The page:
Translations From Catullus. Carm. 29.

A poem by Thomas Moore

peninsularum Sirmio, insularumque ocelle.

Sweet Sirmio! thou, the very eye
Of all peninsulas and isles,
That in our lakes of silver lie,
Or sleep enwreathed by Neptune's smiles--

How gladly back to thee I fly!
Still doubting, asking--can it be
That I have left Bithynia's sky,
And gaze in safety upon thee?

Oh! what is happier than to find
Our hearts at ease, our perils past;
When, anxious long, the lightened mind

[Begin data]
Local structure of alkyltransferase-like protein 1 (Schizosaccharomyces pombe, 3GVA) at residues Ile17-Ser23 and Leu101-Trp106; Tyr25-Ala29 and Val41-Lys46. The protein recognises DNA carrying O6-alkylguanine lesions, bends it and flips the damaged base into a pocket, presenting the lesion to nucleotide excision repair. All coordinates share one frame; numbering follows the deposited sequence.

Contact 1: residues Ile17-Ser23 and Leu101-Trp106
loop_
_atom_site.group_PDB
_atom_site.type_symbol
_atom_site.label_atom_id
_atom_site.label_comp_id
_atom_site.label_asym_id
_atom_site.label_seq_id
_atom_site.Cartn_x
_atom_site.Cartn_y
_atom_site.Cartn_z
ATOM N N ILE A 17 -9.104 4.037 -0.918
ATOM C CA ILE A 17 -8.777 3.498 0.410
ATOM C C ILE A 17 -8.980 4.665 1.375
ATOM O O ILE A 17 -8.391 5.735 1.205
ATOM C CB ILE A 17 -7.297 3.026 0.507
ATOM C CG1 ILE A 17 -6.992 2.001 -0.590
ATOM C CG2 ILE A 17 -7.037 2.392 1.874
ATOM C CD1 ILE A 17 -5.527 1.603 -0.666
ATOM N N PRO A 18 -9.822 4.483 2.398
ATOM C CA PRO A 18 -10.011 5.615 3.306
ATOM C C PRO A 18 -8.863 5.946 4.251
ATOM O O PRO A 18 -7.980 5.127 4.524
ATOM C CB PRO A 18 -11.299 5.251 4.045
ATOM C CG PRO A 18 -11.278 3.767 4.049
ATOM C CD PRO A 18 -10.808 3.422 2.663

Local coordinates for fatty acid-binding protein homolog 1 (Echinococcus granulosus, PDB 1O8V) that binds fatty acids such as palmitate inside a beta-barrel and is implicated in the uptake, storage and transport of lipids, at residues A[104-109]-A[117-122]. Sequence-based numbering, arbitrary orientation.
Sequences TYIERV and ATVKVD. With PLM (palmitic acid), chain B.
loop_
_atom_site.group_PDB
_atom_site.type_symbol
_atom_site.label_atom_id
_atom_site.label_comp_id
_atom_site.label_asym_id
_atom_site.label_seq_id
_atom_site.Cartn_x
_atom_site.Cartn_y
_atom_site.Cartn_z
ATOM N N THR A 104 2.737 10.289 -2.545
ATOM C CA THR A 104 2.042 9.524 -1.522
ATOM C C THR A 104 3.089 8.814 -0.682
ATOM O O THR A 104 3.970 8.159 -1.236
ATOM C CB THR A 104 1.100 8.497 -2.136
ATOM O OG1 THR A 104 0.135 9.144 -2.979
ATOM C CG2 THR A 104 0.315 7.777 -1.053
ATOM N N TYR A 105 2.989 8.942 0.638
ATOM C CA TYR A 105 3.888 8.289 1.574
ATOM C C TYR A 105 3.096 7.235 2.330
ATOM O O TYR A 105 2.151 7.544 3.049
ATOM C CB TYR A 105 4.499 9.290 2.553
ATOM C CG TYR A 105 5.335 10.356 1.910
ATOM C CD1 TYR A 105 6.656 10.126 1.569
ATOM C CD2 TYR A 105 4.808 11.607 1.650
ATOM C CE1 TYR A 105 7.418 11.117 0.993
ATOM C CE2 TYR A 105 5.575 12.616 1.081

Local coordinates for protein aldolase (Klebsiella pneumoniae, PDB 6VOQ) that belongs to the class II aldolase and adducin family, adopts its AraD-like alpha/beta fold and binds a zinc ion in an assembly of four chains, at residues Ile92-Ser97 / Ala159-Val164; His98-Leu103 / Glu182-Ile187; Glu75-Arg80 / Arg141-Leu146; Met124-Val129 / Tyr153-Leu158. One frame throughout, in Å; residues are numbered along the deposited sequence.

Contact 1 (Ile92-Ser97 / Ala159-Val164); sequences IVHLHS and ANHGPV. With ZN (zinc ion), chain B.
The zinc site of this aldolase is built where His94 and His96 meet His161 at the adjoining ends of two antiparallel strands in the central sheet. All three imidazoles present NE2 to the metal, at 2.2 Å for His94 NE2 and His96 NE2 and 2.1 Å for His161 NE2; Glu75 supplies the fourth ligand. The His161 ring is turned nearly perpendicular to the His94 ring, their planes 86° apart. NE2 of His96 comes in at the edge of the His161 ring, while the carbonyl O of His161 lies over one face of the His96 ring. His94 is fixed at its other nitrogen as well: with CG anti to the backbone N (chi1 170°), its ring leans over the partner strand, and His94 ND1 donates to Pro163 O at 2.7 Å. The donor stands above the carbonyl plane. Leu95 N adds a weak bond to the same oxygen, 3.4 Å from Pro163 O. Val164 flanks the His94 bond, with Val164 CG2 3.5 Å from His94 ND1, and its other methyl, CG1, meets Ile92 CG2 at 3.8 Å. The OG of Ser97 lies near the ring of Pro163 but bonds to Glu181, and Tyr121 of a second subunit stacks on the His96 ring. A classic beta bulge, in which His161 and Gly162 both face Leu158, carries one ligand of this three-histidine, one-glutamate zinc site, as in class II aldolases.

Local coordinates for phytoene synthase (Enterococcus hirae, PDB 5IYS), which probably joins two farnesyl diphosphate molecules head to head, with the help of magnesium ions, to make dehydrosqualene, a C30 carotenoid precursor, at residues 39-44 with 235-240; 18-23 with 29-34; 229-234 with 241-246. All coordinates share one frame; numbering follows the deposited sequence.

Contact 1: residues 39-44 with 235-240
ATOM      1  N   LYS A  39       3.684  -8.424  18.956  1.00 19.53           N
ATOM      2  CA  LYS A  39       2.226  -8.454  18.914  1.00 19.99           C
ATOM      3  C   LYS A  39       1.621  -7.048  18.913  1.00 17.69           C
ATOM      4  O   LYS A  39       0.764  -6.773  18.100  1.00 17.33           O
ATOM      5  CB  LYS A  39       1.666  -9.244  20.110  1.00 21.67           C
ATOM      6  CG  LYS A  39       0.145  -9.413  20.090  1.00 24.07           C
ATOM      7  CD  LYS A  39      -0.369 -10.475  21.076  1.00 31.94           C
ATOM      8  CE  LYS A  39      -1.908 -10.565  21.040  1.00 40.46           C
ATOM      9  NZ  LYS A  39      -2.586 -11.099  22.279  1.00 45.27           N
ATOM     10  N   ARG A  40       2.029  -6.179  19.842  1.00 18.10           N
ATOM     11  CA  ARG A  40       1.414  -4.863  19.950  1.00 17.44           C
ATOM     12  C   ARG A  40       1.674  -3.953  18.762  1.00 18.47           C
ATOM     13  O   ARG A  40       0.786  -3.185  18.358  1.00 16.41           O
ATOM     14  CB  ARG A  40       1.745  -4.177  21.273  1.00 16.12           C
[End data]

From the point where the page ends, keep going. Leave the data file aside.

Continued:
Lays down its load of care at last:

When tired with toil o'er land and deep,
Again we tread the welcome floor
Of our own home, and sink to sleep
On the long-wished-for bed once more.

This, this it is that pays alone
The ills of all life's former track.--
Shine out, my beautiful, my own
Sweet Sirmio, greet thy master back.

And thou, fair Lake, whose water quaffs
The light of heaven like Lydia's sea,
Rejoice, rejoice--let all that laughs
Abroad, at home, laugh out for me!

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